DREAM, REALITY AND ILLUSION AS DISCURSIVE CONCEPTS IN AMERICAN DRAMA: O’NEILL, WILLIAMS, MILLER, ALBEE

Posted On Dec 11 2017 by

The roots of such concepts as dream, reality, and illusion are as old as human history. The human being has dreamt of his/her existence, supernatural events, natural environment, society, and family since primitive ages. Dream might roughly stem from, or, be described as intuition, longing and in this context it is a vivid and enthusiastic emotion and/or sensation. Reality, however, reflects whatever independent from human subconscious, and expresses concrete and objective things in general. A person, mostly, takes refuge in the dreams when he/she makes a choice between reality and sensation, emotion and intuition in his/her memory. Thus, dream in …


MONOLOGUE AS A DISCOURSE OF MARGINALITY IN CONTEMPORARY AMERICAN DRAMA

Posted On Jul 18 2014 by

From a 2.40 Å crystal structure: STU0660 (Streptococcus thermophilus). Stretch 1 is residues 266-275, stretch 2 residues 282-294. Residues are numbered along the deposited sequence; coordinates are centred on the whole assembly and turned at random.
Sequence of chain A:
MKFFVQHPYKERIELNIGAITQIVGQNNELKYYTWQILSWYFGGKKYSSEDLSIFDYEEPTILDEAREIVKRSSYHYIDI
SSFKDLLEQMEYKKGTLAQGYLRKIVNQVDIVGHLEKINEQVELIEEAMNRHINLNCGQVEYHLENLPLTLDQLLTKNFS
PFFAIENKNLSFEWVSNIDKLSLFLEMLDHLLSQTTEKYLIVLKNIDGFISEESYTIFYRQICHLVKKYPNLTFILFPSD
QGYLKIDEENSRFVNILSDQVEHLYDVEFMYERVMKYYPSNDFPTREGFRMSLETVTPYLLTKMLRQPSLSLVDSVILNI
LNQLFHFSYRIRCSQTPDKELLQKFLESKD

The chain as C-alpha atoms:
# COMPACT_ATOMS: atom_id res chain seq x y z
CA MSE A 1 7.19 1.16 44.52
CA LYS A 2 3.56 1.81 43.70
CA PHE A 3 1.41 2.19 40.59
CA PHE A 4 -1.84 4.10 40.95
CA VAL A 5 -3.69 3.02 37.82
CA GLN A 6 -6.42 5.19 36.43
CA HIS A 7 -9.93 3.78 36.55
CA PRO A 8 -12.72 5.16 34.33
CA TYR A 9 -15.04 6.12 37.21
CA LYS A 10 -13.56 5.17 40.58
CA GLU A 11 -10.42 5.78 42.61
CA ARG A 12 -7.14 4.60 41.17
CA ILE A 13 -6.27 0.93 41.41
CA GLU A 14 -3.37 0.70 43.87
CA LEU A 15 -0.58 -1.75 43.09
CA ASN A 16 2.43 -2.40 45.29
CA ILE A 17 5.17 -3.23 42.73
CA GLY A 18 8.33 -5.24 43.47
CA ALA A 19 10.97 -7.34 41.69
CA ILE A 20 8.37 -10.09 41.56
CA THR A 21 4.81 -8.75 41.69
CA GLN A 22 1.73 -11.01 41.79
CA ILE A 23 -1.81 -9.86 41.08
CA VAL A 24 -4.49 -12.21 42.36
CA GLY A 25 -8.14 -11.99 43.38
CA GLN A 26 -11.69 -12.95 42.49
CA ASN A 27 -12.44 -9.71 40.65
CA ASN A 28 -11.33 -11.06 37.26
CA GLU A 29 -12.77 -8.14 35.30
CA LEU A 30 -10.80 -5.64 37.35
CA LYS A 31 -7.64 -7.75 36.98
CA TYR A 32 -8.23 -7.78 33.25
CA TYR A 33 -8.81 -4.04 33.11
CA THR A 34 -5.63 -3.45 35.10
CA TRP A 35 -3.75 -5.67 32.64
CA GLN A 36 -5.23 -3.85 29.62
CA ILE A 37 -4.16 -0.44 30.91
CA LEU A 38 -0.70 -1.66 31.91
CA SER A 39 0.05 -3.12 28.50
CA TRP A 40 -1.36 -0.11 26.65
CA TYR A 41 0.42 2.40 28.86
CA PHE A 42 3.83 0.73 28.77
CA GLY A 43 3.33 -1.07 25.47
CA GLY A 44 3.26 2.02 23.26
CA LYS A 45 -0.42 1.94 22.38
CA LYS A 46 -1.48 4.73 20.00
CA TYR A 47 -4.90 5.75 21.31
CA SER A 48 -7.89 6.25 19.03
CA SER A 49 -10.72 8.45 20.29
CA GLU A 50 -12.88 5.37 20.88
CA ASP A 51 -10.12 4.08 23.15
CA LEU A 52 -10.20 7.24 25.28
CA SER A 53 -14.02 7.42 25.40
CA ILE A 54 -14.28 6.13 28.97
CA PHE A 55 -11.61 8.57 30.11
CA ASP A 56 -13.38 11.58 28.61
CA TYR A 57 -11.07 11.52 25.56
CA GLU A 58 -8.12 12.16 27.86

Monologue has been used as a form of substitute communication throughout the history of drama. As substitution of stage communication, monologue can be read as the attempt to explain the unexplainable and speak the unspeakable on the stage. The form and shape of monologue, however, has been changed since the 1960’s, and has become voice of marginality. Contemporary American dramatists such as Edward Albee, Maria Irene Fornes and August Wilson, with many others, employ monologue as a discourse of marginality in their prominent plays. They create monologists in order to give voice to marginal, and reflect marginality of identity, certain …